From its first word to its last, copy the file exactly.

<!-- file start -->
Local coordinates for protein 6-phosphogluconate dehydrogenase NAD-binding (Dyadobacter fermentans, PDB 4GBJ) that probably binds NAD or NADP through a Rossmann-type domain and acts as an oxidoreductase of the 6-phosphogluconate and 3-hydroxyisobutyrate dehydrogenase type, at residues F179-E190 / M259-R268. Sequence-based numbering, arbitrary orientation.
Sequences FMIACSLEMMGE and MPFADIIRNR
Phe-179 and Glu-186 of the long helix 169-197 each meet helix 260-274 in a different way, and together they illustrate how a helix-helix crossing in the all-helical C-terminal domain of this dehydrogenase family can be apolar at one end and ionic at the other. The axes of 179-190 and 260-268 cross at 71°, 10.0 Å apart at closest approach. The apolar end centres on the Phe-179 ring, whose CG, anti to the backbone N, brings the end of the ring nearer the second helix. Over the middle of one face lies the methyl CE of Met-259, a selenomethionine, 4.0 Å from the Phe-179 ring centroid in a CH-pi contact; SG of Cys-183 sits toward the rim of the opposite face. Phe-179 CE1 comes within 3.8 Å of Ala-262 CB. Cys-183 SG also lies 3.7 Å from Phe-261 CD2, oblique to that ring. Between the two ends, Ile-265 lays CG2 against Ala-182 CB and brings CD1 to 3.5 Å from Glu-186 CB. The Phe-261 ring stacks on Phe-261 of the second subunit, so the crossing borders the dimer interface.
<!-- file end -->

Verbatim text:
Local coordinates for protein 6-phosphogluconate dehydrogenase NAD-binding (Dyadobacter fermentans, PDB 4GBJ) that probably binds NAD or NADP through a Rossmann-type domain and acts as an oxidoreductase of the 6-phosphogluconate and 3-hydroxyisobutyrate dehydrogenase type, at residues F179-E190 / M259-R268. Sequence-based numbering, arbitrary orientation.
Sequences FMIACSLEMMGE and MPFADIIRNR
Phe-179 and Glu-186 of the long helix 169-197 each meet helix 260-274 in a different way, and together they illustrate how a helix-helix crossing in the all-helical C-terminal domain of this dehydrogenase family can be apolar at one end and ionic at the other. The axes of 179-190 and 260-268 cross at 71°, 10.0 Å apart at closest approach. The apolar end centres on the Phe-179 ring, whose CG, anti to the backbone N, brings the end of the ring nearer the second helix. Over the middle of one face lies the methyl CE of Met-259, a selenomethionine, 4.0 Å from the Phe-179 ring centroid in a CH-pi contact; SG of Cys-183 sits toward the rim of the opposite face. Phe-179 CE1 comes within 3.8 Å of Ala-262 CB. Cys-183 SG also lies 3.7 Å from Phe-261 CD2, oblique to that ring. Between the two ends, Ile-265 lays CG2 against Ala-182 CB and brings CD1 to 3.5 Å from Glu-186 CB. The Phe-261 ring stacks on Phe-261 of the second subunit, so the crossing borders the dimer interface.